L'eclipse, by Félix Bracquemond
Perhaps massive spontaneous illness and death following an unforgettable world war is worthy of a signature by the moon's shadow.  Perhaps in 1918, the United States deserved to be autographed by the moon from sea to shining sea.  

Yet, if we're going to consider the eclipse of 1918 and 2017 to be momentous occasions and omens, then we certainly cannot discount those other two eclipses that traversed the northern and southern portions of North America--Canada and Mexico, respectively.  

Is the United States the only nation, then, fit to have bigger-than-life eclipses marking bigger-than-life historical events?  I suppose that would fit our national character.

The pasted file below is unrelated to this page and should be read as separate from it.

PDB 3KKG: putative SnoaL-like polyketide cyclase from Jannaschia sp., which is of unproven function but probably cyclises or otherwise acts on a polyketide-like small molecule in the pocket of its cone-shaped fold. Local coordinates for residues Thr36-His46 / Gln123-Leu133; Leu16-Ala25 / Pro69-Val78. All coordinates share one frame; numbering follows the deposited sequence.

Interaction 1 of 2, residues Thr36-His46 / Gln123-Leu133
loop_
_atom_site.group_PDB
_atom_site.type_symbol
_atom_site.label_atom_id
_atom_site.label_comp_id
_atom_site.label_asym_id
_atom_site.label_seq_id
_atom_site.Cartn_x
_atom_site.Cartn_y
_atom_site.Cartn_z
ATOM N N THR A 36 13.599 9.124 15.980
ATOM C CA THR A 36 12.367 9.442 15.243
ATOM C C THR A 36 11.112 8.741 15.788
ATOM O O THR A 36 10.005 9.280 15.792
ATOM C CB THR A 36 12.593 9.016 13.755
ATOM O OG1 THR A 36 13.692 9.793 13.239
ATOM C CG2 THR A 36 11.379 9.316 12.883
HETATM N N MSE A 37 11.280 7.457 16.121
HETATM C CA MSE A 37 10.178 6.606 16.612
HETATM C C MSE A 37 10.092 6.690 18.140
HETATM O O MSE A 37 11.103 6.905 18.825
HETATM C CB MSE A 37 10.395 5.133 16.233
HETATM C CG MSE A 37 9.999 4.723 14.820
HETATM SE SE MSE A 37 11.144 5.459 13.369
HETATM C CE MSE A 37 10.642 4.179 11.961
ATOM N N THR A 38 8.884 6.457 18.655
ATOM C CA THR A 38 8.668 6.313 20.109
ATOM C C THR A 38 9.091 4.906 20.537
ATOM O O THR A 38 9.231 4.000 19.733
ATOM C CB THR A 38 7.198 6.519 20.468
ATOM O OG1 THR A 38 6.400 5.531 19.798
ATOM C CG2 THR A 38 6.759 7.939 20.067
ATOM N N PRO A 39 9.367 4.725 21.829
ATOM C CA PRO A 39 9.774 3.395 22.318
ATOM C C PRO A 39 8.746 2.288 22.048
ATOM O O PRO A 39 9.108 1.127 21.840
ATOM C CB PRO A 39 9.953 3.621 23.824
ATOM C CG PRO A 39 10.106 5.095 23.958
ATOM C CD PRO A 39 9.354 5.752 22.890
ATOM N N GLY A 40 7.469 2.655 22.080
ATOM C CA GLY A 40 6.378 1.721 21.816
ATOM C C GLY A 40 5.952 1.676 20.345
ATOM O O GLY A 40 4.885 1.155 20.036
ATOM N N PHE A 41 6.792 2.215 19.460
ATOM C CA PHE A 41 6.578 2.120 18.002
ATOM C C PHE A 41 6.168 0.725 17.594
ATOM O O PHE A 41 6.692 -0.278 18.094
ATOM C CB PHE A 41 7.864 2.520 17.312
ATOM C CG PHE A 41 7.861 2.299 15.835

But I must admit, when considering the previous three eclipse events of 1776, 1918, and 1979, I must take pause and reconsider my bombastic speculations about this year's astronomical extravaganza.

It would not be unexpected for someone to accuse me of superstition.  I grant that.  

3 comments:

  1. I can't say I agree with you on everything but you do keep it interesting!

    ReplyDelete
  2. A "For What It's Worth",
    September 23rd is the Feast day of Padre Pio,who had a great devotion to Our Lady, and Her Rosary. It is also the Saturday of Ember Week in September this year.

    ReplyDelete
    Replies
    1. According to the 1945 Missal,St.Linus and St.Thecla are celebrated feast days on Sept.23.

      Delete